Yolandi, I sometimes go a step further. If I have a recurring daydream that's really bothering me, I write it down in detail on a piece of paper and then either tear the paper up or burn it with a lighter. For me, seeing the dream being physically destroyed has a powerful effect to erase it from my mind.

Yolandi Wells said:

I am currently trying to manage my DDing. I currently working and I dont want to do it at work. What works for me is writing down my DD ideas when I get triggered and then when I get home I DD about it. It has worked for me so far.

Woah, these points seem powerful.

Starting with the 5th point, being social, I think what I'll have to do is get more in touch with my hobbies, and rediscover what they are. I really need to give this priority and give myself time to engage in my hobbies. I also know that in order to have fulfilling interactions with others, I will need to address my low self-esteem first, and learn to enjoy my own company and being alone.

For the 4th point, I know I've been recently depriving myself of sleep, and doing so probably has a huge connection to my mental state!

For as long as I could remember, I've been passionate about building and making stuff hands-on. I think for this third point, I need to realize that building is my art, and give myself time to build every day. Since doing so will likely improve my sense of well-being, it will be well worth it.

Exercise and eating healthy are huge, and have helped me tremendously to deal with MDD and be more productive. I still can work on eating more fruits and vegetables.

I really need to start up the diary again. I've been making excuses that I don't have enough time to write it or that skipping one day won't hurt, but in all honesty, if I'm serious about overcoming MDD, I will have to have a good record of everything I'm going through!


Sophie said:

Hi Ulaan

I believe being as motivated as you seem to be is half the struggle. I was very succesful with stopping my MD about a year ago, but more urgent problems - most of which have just recently been solved - got me sidetracked, so I never went through with it. Now that I've graduated I'm ready to try again. I cannot stress(!) how much easier it is this time because I tried so hard to stop last year(it had my total focus for about a month). Never believe that if you fall back or get lost for a while, that it all meant nothing. My MD came back with a vengeance as it does with everyone else, but the break still permanently changed me. So don't give up.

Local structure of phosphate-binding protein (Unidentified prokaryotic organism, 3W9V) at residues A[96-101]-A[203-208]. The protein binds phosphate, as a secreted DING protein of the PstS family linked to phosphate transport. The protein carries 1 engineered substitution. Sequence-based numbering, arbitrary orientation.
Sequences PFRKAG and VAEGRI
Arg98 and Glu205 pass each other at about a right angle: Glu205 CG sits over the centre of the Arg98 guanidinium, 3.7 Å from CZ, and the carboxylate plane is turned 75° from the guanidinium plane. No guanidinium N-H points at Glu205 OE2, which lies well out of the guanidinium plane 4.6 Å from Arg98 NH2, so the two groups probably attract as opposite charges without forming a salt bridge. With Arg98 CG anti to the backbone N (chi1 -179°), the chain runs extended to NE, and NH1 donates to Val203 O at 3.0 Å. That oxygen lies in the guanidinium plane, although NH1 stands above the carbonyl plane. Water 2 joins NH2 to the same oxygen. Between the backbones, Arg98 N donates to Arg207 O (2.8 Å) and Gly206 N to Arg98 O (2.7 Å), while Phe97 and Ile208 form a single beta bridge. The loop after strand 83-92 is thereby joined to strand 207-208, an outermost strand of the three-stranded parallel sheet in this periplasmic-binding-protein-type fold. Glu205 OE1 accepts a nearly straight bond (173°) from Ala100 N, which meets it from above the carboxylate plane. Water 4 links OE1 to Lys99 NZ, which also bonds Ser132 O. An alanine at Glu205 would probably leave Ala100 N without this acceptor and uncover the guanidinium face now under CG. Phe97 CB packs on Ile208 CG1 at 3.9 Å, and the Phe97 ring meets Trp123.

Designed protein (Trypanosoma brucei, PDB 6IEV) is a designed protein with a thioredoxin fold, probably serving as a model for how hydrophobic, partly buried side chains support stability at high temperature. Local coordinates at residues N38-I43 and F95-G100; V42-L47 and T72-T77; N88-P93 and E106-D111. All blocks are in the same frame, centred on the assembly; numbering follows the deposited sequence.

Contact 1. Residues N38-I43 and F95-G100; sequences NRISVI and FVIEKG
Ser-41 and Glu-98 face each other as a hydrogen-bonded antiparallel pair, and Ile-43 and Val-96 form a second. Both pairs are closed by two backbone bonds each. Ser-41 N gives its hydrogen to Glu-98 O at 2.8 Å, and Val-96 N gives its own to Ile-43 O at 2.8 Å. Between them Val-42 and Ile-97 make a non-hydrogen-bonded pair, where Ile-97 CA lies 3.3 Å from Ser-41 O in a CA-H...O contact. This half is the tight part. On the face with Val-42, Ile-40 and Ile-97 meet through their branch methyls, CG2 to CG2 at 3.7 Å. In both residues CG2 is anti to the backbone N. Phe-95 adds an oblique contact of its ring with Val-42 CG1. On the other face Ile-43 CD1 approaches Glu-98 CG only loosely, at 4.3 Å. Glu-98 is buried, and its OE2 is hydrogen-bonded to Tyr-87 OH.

This is what I have gathered from reading posts about other people succesfully stopping MD, and from my own experience:

1. Writing in a diary every single day.

I know that you have already tried this, but this did the most for me. I would keep a daily log of how much I MD'ed that day and what helped, but also how I was feeling and what I did that particular day - so sort of like a stop-MD/normal-diary hybrid. It felt pointless and depressive at the beginning, but after about three days I really did feel different and more grounded in reality. 

2. Exercise and lots of fruits and vegetables every day!

I have no scientific explanation for why I get so mindful and aware when doing this combination, but the effect is rather extreme and is second best in stopping MD.

3. Art(or in other people's case, just a hobby they feel passionated about).

My efforts to stop MD last year somehow gave me my long lost artistic streak back, and because of this I'm about to become a designer. I was worried at the beginning, because I always MD when I'm crafting and drawing. But the long term effects are the best I've ever seen. If I spend a couple of hours doing some kind of project today, I know almost for sure that I won't daydream right away when I wake up the following morning(which I usually do). It sounds minor, but it's an incredible feeling to open my eyes seeing only the layout of my own apartment, then calmly proceed to get up and dress myself without having some kind of manic love story running in the back of my head. It's scary what getting an actual life does for MD.